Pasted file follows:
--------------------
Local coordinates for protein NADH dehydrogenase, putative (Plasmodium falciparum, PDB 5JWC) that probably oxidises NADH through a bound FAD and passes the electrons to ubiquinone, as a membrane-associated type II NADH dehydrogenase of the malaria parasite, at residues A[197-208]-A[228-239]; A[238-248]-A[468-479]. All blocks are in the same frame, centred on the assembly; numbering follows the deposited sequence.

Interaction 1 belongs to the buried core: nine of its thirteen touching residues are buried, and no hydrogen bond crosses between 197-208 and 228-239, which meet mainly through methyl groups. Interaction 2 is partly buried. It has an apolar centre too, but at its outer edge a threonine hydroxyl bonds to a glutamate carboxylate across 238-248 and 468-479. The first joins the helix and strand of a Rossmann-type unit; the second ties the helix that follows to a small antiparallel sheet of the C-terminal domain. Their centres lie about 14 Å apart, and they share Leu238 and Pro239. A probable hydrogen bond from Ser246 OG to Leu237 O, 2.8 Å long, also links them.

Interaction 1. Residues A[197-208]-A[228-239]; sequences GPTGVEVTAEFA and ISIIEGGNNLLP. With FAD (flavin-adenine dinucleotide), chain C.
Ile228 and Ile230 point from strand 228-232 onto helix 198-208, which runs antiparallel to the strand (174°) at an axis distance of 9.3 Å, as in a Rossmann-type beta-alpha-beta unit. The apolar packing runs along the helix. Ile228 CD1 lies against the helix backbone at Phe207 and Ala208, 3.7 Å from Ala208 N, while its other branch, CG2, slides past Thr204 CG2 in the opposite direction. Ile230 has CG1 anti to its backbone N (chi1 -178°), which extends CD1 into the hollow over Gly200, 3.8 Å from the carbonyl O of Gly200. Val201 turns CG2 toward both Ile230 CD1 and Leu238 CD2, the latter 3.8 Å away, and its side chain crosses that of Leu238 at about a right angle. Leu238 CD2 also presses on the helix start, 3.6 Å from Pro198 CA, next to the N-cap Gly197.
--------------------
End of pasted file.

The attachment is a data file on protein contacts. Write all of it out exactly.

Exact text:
Local coordinates for protein NADH dehydrogenase, putative (Plasmodium falciparum, PDB 5JWC) that probably oxidises NADH through a bound FAD and passes the electrons to ubiquinone, as a membrane-associated type II NADH dehydrogenase of the malaria parasite, at residues A[197-208]-A[228-239]; A[238-248]-A[468-479]. All blocks are in the same frame, centred on the assembly; numbering follows the deposited sequence.

Interaction 1 belongs to the buried core: nine of its thirteen touching residues are buried, and no hydrogen bond crosses between 197-208 and 228-239, which meet mainly through methyl groups. Interaction 2 is partly buried. It has an apolar centre too, but at its outer edge a threonine hydroxyl bonds to a glutamate carboxylate across 238-248 and 468-479. The first joins the helix and strand of a Rossmann-type unit; the second ties the helix that follows to a small antiparallel sheet of the C-terminal domain. Their centres lie about 14 Å apart, and they share Leu238 and Pro239. A probable hydrogen bond from Ser246 OG to Leu237 O, 2.8 Å long, also links them.

Interaction 1. Residues A[197-208]-A[228-239]; sequences GPTGVEVTAEFA and ISIIEGGNNLLP. With FAD (flavin-adenine dinucleotide), chain C.
Ile228 and Ile230 point from strand 228-232 onto helix 198-208, which runs antiparallel to the strand (174°) at an axis distance of 9.3 Å, as in a Rossmann-type beta-alpha-beta unit. The apolar packing runs along the helix. Ile228 CD1 lies against the helix backbone at Phe207 and Ala208, 3.7 Å from Ala208 N, while its other branch, CG2, slides past Thr204 CG2 in the opposite direction. Ile230 has CG1 anti to its backbone N (chi1 -178°), which extends CD1 into the hollow over Gly200, 3.8 Å from the carbonyl O of Gly200. Val201 turns CG2 toward both Ile230 CD1 and Leu238 CD2, the latter 3.8 Å away, and its side chain crosses that of Leu238 at about a right angle. Leu238 CD2 also presses on the helix start, 3.6 Å from Pro198 CA, next to the N-cap Gly197.